The Michigan Department of Natural Resources says that it stocked nearly 4.7 million walleye fingerlings in more than 110 bodies of water this year.
The Michigan DNR Fisheries Division and tribal partners stocked the walleye with help from local groups.
“The many local angling groups that join us in rearing and stocking walleye are extremely valuable,” said Ed Eisch, the DNR’s fish production manager. “These annual efforts allow us to greatly enhance the world-class fishing opportunities available in Michigan.”
These groups assist with the ponds’ finances and supply volunteers to help with fertilization, pond maintenance and fish harvest.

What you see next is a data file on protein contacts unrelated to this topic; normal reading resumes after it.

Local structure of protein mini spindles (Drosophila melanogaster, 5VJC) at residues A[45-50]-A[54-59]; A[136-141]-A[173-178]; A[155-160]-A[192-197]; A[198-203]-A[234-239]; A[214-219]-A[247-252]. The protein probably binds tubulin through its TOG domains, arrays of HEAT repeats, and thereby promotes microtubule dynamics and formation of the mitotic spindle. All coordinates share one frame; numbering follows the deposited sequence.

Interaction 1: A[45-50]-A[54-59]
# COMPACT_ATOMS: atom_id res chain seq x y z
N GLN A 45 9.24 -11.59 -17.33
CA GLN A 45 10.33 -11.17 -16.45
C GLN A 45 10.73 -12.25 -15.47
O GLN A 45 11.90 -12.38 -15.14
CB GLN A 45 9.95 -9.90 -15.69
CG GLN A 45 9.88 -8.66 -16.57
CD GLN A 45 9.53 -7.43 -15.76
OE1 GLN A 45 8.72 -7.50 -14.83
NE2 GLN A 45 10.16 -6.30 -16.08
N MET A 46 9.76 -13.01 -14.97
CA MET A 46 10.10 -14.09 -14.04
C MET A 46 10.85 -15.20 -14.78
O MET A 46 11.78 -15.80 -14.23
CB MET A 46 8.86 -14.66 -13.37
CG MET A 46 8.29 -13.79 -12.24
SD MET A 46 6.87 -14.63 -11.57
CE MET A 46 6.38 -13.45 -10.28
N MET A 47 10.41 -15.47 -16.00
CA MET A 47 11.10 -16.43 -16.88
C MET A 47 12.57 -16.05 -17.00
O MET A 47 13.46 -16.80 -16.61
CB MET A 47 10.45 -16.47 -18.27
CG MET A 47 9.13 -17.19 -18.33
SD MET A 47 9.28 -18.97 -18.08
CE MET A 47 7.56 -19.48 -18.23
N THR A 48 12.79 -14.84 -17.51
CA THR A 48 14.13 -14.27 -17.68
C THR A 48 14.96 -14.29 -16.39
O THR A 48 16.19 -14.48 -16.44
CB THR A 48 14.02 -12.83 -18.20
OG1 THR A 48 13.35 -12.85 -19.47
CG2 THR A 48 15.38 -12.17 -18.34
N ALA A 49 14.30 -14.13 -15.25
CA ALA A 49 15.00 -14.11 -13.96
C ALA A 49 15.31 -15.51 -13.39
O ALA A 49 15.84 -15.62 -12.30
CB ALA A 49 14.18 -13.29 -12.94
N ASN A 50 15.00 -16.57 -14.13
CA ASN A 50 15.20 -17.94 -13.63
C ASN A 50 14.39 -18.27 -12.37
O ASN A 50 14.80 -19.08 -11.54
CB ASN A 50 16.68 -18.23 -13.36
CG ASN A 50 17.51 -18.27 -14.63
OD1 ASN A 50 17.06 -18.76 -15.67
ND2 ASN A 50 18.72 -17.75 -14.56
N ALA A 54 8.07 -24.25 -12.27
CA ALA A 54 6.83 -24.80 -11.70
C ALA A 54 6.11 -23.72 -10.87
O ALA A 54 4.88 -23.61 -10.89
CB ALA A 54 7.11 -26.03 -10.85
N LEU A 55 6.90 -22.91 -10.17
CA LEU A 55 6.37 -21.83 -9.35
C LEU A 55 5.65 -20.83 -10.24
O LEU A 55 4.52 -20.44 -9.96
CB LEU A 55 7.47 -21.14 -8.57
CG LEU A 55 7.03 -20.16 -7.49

Eggs were taken from adult walleye from the Muskegon River and Little Bay De Noc, and then hatched at Thompson, Wolf Lake and Platte River state fish hatcheries.
A few days after hatching, the larval walleyes were moved from the hatcheries to local walleye ponds. More than 30 walleye ponds throughout Michigan were used this year, and most rely on support from local sportsmen’s organizations.
The fish were reared in the ponds for 50 to 60 days, and the fingerlings were harvested when they reached 1 1/2 to 2 inches long and were stocked in public waters.
The walleye will grow to legal size within four to five years.
Included in the 4.7 million fingerlings stocked were approximately 1 million fish reared by the Chippewa Ottawa Resource Authority (CORA) and stocked in U.P. and northern Lower Peninsula waters.